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Fatal Promises: A Look at Human Trafficking

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It is absolutely unacceptable that we have a slave trade in the 21st century.  It is beyond belief - Emma Thompson

I saw Fatal Promises
on Saturday and I have not stopped thinking about the topic.  It's not
because Emma Thompson was there and was so passionate about the issue,
it's because I felt -- and still feel -- really ignorant on the topic.

To
me it's unfathomable to believe and understand how people can feel
that's it's ok to sell other people.  They sell people and make money
at it.  All day, every day.  This is a huge business.  Bigger than arms
and drugs, yet we all want to get rid of drugs and keep trying
unsuccessfully to deal with the arms topic, but the selling of people
-- mostly women and girls -- just passes us by as we go about our every
day lives.

The film tells the story of several people -- both men and women --
who have escaped from slavery.  Yes, they are slaves.  It's not what we
think of as slavery, but they are held against their will, lots of time
transported to foreign country, lots of time sexually abused, not fed
and made to do work that they are not paid for.  That's slavery.

Emma Thompson became moved by the issue because she met a woman,
Elena, who worked in a massage parlor on Emma's street in London.  It
was a place she and her family passed every day and joked about and
behind the glass window was a young woman who was a slave.

Lots of people who are trafficked are women and girls who are forced into sex work.  Girls are kidnapped or sold and young women are lured lots of times by other women into situations they can't escape from. Fundamentally as Emma Thompson said:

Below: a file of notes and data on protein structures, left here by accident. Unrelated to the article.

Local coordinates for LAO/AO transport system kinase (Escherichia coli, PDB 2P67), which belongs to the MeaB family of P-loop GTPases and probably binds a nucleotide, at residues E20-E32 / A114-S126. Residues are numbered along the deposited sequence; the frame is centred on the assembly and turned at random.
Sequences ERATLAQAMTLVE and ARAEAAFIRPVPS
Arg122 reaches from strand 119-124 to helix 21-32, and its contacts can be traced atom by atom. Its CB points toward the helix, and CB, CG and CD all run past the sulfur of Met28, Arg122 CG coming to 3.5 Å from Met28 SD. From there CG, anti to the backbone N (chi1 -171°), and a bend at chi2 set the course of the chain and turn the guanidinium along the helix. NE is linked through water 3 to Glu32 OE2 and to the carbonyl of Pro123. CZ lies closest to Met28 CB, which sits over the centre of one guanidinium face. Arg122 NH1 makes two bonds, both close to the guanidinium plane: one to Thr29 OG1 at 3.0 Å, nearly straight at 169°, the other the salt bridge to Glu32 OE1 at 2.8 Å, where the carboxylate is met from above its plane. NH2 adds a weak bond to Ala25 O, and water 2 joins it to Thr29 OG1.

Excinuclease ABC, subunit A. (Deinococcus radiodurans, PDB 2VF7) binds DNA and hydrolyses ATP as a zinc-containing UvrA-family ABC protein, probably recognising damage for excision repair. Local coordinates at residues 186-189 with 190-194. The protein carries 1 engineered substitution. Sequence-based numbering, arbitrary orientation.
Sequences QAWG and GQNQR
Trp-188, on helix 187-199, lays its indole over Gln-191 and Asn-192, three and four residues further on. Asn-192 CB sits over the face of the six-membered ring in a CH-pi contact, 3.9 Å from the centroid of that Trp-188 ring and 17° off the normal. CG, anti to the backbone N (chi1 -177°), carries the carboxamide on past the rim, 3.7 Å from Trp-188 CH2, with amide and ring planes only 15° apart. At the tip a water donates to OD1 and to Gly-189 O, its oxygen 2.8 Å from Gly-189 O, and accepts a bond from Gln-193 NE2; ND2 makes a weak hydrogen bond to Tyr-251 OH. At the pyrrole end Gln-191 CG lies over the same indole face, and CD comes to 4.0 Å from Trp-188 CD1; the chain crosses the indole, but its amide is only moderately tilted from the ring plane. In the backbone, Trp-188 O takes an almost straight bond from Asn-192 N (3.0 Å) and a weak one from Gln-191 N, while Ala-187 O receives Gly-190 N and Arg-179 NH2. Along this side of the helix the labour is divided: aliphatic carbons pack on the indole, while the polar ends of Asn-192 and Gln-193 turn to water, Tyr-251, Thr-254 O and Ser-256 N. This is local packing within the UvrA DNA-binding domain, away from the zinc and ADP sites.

I suppose that it has to do with
the fact that in the world there is not enough safety for women.  Women
are not safe in many places and that's a huge and complex issue but in
essence the undervaluing of the female is at the root of all of this.

As an individual, the whole issue seems so overwhelming because
there is so much that is unknown.  It's an underground issue that is
about power, sex and money.   But you can do something.  First, think
about the people around you. Lots of times people who have been
trafficked are hidden in plain sight.  If something looks fishy call
the cops.  Problem is that lots of times the women who have been
trafficked are treated like criminals because there are no good laws to
deal with persons who are in another country against their will without
proper papers.

Another thing to do is to learn about the issue.  That's on my
list.  If you are in New York, go and see this film.  It opens tomorrow at the
Cinema Village.

In November, Emma Thompson who is the chair of the Helen Bamber Foundation, an organization that works with survivors of human rights abuses, will bring to NY Journey an installation that,

...[B]rings the reality of the sex trafficking industry to the forefront of
social consciousness and empower people to take action. Shackles bind
perpetrators to victims, and victims to the punters who exploit them.

Here are some tidbits
(courtesy of Charlotte Cooper and her Flip Cam) from Emma and director
Kat Rohrer talking about the issue after the screening on Saturday.

You can check out the trailer for the film on the Fatal Promises site

.